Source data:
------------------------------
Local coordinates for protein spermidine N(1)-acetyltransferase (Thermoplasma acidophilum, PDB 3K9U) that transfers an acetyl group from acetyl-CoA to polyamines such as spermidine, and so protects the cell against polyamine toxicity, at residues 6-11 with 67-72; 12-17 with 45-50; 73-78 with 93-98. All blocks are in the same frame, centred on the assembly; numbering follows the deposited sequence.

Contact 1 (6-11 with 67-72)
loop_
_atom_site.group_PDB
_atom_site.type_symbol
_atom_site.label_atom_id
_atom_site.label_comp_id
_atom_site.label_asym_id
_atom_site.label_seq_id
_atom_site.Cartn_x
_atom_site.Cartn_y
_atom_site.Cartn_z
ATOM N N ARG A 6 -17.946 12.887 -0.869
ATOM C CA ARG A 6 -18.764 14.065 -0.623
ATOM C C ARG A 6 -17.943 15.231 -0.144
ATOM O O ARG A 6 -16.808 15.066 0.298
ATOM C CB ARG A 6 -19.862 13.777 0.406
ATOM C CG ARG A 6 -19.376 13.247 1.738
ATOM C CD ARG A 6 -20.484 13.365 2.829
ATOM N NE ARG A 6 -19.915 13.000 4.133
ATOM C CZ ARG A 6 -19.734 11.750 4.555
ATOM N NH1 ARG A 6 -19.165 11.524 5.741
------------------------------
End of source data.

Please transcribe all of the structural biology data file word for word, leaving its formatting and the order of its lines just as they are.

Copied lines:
Local coordinates for protein spermidine N(1)-acetyltransferase (Thermoplasma acidophilum, PDB 3K9U) that transfers an acetyl group from acetyl-CoA to polyamines such as spermidine, and so protects the cell against polyamine toxicity, at residues 6-11 with 67-72; 12-17 with 45-50; 73-78 with 93-98. All blocks are in the same frame, centred on the assembly; numbering follows the deposited sequence.

Contact 1 (6-11 with 67-72)
loop_
_atom_site.group_PDB
_atom_site.type_symbol
_atom_site.label_atom_id
_atom_site.label_comp_id
_atom_site.label_asym_id
_atom_site.label_seq_id
_atom_site.Cartn_x
_atom_site.Cartn_y
_atom_site.Cartn_z
ATOM N N ARG A 6 -17.946 12.887 -0.869
ATOM C CA ARG A 6 -18.764 14.065 -0.623
ATOM C C ARG A 6 -17.943 15.231 -0.144
ATOM O O ARG A 6 -16.808 15.066 0.298
ATOM C CB ARG A 6 -19.862 13.777 0.406
ATOM C CG ARG A 6 -19.376 13.247 1.738
ATOM C CD ARG A 6 -20.484 13.365 2.829
ATOM N NE ARG A 6 -19.915 13.000 4.133
ATOM C CZ ARG A 6 -19.734 11.750 4.555
ATOM N NH1 ARG A 6 -19.165 11.524 5.741